Community Interview: Elysian Valley Resident Ruth Gallardo

Ruth Gallardo: our community expert

Youth Voices is working with students from the Los Angeles River School to re-imagine the L.A. River and the surrounding communities as part of the Northeast Los Angeles Riverfront Collaborative. The student teams are exploring and investigating their communities by mapping assets, conducting outreach, and collecting stories through interviews with local residents and experts. Follow their work here and on Twitter and Instagram at #kcetyv.


Our community cause revolves around adding trash cans, signs, and dog stations along the L.A. River path. This is important because the trash that falls into the river affects the animals living there. Additional signage will help pedestrians and bicyclists share the space on the Elysian Valley side of the path. At dog stations visitors will be able to get bags to clean up after their pets.

For our community interview we decided to contact Ruth Gallardo, a new Elysian Valley resident. Ruth came to our class as a guest, and talked to us about her involvement with the river, working with FOLAR (Friends of the L.A. River) an organization that is best known for their annual river clean ups.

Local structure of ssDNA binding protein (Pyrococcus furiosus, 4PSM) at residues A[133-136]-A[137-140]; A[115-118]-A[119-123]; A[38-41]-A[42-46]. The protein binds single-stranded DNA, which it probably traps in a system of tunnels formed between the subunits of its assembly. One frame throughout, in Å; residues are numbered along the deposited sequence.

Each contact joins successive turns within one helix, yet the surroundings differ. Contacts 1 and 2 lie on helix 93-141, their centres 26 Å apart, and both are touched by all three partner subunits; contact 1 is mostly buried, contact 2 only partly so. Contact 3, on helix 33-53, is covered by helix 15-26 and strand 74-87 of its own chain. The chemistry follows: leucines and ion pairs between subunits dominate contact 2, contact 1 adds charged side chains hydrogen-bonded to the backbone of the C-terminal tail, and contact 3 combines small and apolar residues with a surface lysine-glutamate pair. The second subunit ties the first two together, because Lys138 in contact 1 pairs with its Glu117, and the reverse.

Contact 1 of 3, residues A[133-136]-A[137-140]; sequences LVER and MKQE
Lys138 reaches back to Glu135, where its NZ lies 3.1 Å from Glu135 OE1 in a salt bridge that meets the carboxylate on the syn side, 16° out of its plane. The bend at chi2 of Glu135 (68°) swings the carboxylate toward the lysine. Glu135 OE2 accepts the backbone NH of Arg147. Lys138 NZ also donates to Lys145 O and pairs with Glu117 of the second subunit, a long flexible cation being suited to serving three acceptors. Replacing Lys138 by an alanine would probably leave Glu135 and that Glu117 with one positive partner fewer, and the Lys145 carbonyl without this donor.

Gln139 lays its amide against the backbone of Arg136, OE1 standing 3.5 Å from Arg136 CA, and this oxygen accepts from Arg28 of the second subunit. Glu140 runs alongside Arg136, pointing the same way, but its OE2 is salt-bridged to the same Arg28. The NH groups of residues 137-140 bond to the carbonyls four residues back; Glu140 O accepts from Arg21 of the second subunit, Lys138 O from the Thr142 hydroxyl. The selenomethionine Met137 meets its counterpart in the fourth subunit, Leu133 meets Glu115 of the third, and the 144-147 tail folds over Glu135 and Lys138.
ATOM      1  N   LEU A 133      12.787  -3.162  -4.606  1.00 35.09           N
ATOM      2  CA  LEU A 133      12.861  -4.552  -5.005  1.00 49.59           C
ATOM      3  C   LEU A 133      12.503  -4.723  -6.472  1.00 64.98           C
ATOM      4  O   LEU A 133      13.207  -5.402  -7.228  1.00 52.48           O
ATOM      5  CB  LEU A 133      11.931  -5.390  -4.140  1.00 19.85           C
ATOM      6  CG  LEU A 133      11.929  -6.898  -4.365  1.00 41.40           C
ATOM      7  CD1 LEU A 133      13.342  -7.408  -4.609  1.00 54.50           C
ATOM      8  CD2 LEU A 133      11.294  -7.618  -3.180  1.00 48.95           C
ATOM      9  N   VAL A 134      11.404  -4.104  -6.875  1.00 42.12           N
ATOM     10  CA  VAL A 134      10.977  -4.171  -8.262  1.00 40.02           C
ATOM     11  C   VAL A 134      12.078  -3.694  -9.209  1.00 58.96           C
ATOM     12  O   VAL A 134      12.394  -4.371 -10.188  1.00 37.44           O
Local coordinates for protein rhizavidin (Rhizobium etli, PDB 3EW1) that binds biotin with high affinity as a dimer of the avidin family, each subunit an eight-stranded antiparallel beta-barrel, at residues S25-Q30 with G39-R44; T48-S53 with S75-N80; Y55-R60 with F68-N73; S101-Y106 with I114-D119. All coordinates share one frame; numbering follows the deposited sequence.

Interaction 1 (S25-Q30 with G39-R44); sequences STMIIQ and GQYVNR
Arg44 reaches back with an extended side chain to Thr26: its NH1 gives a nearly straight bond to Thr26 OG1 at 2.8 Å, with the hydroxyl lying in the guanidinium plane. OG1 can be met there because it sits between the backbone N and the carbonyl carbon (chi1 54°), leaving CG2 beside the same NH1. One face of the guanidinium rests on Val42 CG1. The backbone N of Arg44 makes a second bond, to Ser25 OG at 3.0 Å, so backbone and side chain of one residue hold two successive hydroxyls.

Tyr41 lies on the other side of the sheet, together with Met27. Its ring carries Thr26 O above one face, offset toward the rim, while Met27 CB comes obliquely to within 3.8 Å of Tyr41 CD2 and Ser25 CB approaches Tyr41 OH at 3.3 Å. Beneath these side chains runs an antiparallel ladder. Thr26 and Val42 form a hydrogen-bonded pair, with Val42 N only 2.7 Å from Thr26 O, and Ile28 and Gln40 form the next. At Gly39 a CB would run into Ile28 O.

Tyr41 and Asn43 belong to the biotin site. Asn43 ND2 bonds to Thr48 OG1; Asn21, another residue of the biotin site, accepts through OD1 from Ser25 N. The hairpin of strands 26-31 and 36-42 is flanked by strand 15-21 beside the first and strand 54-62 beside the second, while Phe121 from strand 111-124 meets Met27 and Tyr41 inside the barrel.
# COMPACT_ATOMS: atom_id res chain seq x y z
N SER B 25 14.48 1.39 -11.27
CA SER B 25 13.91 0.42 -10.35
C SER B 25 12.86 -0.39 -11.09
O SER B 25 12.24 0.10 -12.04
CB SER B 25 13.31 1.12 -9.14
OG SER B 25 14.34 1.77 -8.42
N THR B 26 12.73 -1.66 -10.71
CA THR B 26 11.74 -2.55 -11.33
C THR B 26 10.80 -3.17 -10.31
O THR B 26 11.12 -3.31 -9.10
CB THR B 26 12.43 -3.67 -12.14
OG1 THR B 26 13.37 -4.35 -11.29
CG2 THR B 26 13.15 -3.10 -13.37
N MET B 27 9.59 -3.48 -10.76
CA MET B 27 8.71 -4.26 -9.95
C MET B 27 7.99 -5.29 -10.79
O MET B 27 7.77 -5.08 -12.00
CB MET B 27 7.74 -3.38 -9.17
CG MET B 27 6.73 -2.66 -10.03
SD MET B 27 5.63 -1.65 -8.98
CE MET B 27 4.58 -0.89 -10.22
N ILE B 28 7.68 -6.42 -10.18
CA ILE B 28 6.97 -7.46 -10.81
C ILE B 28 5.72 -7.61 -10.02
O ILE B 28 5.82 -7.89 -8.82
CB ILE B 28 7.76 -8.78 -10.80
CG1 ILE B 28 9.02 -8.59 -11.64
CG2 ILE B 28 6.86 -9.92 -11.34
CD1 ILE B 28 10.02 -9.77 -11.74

How long have you lived in Elysian Valley?
I am a new resident, its been about seven months but I am very involved with the community.

Where did you live before?
I lived in Hollywood.

Is it different than Elysian Valley?
Yes. After a time, I would go outside and say hello and I wouldn't get a response. And in Elysian Valley we can see familiar faces and we can look out for each other. The connection is very important to me.

What things do you dislike about the L.A. River?
Well the trash of course. Also the fast cyclists because the older people are afraid to come out and do their walks because it's too busy. The problem is the path, it's too thin.

Is that one thing you would like to change? The bike path?
Well yes if possible or maybe have some bicyclists slow down. Or maybe signage saying its a residential zone so slow down.

Where do you work these days?
Right now I am an intern with Friends of the L.A. River and i have an background of recycling and resource management, so that's how I got involved.

What bad things do you see that could be changed?
I think it is the homeless issue, somehow we need to address that and I know it is a huge huge problem.

How often do you go to the L.A. River pathway?
I go at least four or five times a week.

What can we do to improve the wild life?
Keep the water clean and create awareness.

What can we bring to improve the L.A. River?
Bringing in dog stations to clean up the poop. Some kind of signage about how we all need to care for the L.A. River.

Ruth Gallardo and the River Girls

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